reaction can partially be explained by behavioral finance whereby the investors are irrational and market is an imperfect. The study attempt to investigate and address the significant level of relationship between the commodities and the impact on 10 major sub-sector components indices in FBM Kuala Lumpur Composite Index (KLCI) based on the importance of these two commodities prices. The limitation of researches conducted on the different degree of impact of the crude oil price, gold price, market return, and short-term interest rate against sub-sector components index results on only a small number of studies were mainly using stock index FBM Kuala KLCI as the general proxy for overall performance of stock market. However, the stock index consist a numbers of sub sector components index and it may not be a true reflective of a particular contribution of a sector to the overall stock market index. Therefore, the purpose of study is to investigate the degree of significant level for commodities impact to a particular sub sector composite index based on various sub-sectors. 1.3 Objective of the Study The main objective of the study is to examine the relationship between gold price, crude oil price and sub sector index KLCI in terms of market return, and short-term interest rate. The study will includes the examination of correlation between sub sector indices and four (4) other variables which are London Bullion Market, Crude Oil WTI, T-bill band 4 and sub-sector price index. Besides that, a sub-analysis on the gold oil ratio will also be conducted. Gold oil ratio is a barometer of economic vibrancy. During the times are good; the ratio's indicator remains low and these reflect a relatively robust price and demand for crude oil. While during economy slumps, the ratio is high, as gold is seeked by investors

looking for a safe heaven. In other words, this would infer that when the gold oil ratio is below the benchmark, gold price is either too cheap or crude oil is too expensive and viceversa. 1.4 Significance of the Study The economies of the world are now integrated in terms of capital flows and trade with formation of global network across different region. As such, when financial crisis occur, it will have systematic effect throughout the world. Whereby, with advancement of technology and innovation of financial product, risk adverse investors should be more alert on the important signals or indicators as a guide to monitor and time the market to avoid any unexpected risk. As mentioned in the objectives above, the relationship of crude oil prices, gold price, market return, and short-term interest rate on majors selected sub-sector index has became our purpose of investigation in this paper. The results on this study will add to the body of knowledge and assist policymakers like Bank Negara Malaysia and the Security Commission as well as pratictioners such as corporate managers and investors to participate in the stock market. It also enhance their understanding on the level of impact on the four (4) variables to the selected sub-sector indices. For the purpose on this study, the Arbitrage Pricing Theory (APT) model was adopted in evaluating the major sub-sector components indices relationship with various macroeconomic risk factors. It postulates that every investor believes that the stochastic properties of returns of capital assets are consistent with a factor structure. The conclusion of the study shall enrich investor understanding on some sub-sector industries relationships to macroeconomic risk factors.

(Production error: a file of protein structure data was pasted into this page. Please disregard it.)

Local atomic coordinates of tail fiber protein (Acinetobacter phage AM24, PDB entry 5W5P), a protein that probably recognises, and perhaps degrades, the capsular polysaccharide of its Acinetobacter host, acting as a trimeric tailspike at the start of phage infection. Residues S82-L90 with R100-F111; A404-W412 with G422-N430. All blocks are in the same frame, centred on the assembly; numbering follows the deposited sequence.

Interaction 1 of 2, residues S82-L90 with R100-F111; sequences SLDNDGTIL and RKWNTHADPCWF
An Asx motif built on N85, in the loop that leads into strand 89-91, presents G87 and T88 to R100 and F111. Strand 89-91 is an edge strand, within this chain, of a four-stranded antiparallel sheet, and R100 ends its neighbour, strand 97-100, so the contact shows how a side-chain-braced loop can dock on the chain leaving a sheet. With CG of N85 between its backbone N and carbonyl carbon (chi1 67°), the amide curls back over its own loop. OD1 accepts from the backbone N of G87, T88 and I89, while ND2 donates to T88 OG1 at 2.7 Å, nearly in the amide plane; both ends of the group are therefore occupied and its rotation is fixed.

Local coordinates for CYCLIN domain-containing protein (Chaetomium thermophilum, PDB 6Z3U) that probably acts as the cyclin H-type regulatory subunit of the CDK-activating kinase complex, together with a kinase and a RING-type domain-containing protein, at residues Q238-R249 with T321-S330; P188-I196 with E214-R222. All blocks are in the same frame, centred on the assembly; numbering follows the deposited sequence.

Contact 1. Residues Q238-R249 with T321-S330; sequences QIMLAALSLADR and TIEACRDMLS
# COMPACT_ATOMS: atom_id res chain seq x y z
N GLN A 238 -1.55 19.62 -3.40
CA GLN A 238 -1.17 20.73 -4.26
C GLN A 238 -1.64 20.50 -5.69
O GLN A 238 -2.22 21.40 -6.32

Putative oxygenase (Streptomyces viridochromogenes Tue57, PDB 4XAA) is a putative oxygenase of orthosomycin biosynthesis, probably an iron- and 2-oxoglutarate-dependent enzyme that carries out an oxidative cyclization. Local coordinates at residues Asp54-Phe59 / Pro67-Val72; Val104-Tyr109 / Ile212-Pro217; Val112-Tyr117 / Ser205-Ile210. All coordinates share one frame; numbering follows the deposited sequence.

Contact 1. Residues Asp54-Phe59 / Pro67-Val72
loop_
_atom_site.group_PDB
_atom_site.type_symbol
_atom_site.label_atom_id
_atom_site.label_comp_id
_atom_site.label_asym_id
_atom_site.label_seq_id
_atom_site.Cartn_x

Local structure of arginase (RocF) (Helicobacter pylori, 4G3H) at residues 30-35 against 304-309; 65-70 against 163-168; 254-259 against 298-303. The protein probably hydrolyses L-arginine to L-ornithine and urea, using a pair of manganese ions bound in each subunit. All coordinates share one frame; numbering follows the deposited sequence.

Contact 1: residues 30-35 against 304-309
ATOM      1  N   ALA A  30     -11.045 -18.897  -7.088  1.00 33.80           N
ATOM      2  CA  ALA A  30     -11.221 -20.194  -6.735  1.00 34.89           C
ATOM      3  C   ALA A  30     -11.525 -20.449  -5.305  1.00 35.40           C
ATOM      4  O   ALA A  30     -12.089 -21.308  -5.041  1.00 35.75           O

1.5 Definition of Terms KLSE (Kuala Lumpur Composite Index) The Kuala Lumpur Composite Index (KLCI) is a capitalization-weighted stock market index and it was transitioned to the FTSE Bursa Malaysia KLCI to be the market benchmark for the Malaysian market. It is used as a proxy to measures the performance of the Kuala Lumpur Stock Exchange. Its comprises of 30 largest companies which listed on the Main Board by full market capitalisation and meet the eligibility requirements of the FTSE Bursa Malaysia Ground Rules. The move provide domestic and international investors with a more transparent, investable and tradable benchmark to stimulate the creation of derivatioves and other index-linked products. London Bullion Market (LBM) (U$ Troy Ounce) price The London Bullion Market is the world largest wholesale over the counter (OTC) market for gold. Trading is conducted among members of the London Bullion Market Association (LBMA), overseen by the Bank of England. Index shows the performance of gold prices over time per troy ounce. The troy ounce is a weight measure for precious metals, which is still used in the Anglo-American zone. It is named for the French city of Troyes. Crude Oil WTI (West Texas Intermediate) Crude Oil WTI is a grade of crude oil used as a benchmark in oil pricing. WTI also known as Texas light sweet with the meaning of light (low density) and sweet (low sulfur) crude oil.

T-Bill band 4 T-Bill band 4 is type of money market instrument. The Central Bank of Malaysia issued Malaysian Treasury Bills (MTB) and this instrument are tradable on yield basis (discounted rate) based on bands of remaining tenure (e.g., Band 4 = 68 to 91 days to maturity). The standard trading amount is RM5 million, and this money market instrument market in the secondary market. This instrument represents a short-term interest rate in the Malaysia money market. The high or low interest rate will make bonds look more attractive than stock and consequently impact the stock price return. Sub-sector Price Index Major sub-sector prices index are the 10 majors sub-sector price index consist of Consumer, Plantation, Finance, Trading and Services, Industrial, Industrial Products, Construction, Mining, Properties, and Technology. Each index is representing overall performance instituted on sub-part of FBM Kuala Lumpur Composite Index (KLCI).